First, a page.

It pays to be honest, even when it’s all going wrong.
A while ago I bought the very useful application, Spamfire after I went on holiday and came back to about 1,700 e-mails of which about 350 were non-spam. I’m not using POP mail at the moment so I don’t need it, but I just received an e-mail from Michael Herrick, CEO of Matterform Media who make Spamfire. They’ve had some problems and he has been incredibly honest about the situation and what they’re doing about it.
We’re still a tiny company – Daniel and I are the only full-time employees right now – but that should make it easier, not harder, for us to provide the kind of personal service that only Mac users can expect. We’ve been thinking and worrying about this problem for some time and have come to some realizations:
- We’ve been trying to provide tech support like a large company, instead of relying on our strengths as a small company.
- We’ve been trying to fit our customers’ service needs into categories that we thought would be convenient for us, instead of asking our customers what they really want.
These two misconceptions have caused us to rely for too long on a high-end case management technology, one that we designed for large companies. We held tenaciously to the belief that we needed more technology to solve our customer service problems. We kept making the technology bigger and better and ended by losing touch with many of our customers.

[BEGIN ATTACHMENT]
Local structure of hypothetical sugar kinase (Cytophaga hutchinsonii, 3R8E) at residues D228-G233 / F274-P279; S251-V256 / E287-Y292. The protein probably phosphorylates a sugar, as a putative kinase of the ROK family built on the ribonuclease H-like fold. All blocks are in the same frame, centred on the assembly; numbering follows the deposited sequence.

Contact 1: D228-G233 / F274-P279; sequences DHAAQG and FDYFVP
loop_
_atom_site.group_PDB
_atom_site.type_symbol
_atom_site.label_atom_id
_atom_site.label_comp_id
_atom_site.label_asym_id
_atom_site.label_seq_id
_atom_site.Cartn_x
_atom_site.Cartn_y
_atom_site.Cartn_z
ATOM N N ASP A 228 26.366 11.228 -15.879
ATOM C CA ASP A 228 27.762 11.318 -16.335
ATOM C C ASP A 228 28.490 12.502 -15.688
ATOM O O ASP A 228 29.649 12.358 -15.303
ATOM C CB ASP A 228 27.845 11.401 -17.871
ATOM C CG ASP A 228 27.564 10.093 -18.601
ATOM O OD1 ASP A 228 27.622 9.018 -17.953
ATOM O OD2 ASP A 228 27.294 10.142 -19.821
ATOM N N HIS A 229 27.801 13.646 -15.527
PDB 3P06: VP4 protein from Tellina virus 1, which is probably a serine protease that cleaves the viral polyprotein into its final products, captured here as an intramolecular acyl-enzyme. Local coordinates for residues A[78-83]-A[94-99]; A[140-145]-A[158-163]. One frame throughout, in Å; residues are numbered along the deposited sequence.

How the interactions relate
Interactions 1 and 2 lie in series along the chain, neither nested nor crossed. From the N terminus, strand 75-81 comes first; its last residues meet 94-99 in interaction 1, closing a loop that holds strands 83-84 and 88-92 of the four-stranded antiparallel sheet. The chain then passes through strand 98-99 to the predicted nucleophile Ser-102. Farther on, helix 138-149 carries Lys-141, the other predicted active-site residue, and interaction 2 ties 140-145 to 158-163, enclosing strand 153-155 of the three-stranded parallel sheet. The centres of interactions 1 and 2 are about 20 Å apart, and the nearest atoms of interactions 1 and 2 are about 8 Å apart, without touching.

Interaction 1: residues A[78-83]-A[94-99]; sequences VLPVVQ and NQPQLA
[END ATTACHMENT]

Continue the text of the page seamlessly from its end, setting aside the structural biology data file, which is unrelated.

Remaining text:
At the end his gives his personal e-mail address (but hey, I guess his mail is filtered pretty well) as well as his iChat address. There aren’t many CEOs who would be willing to do that and, for me, it is one of the great things about the web - it flattens social hierarchies. Wouldn’t it be nice in this age of corporate corruption and politics to see others being so open?
The other significant point is that technology, though sometimes amazingly useful, can often slow things down to a crawl. I would add policies and procedures to that as well - the paperwork required to buy a cheap online flight through my university took so much of my time (and therefore the Uni’s money) due to their purchasing policy that is meant to save money that it was almost pointless to do so.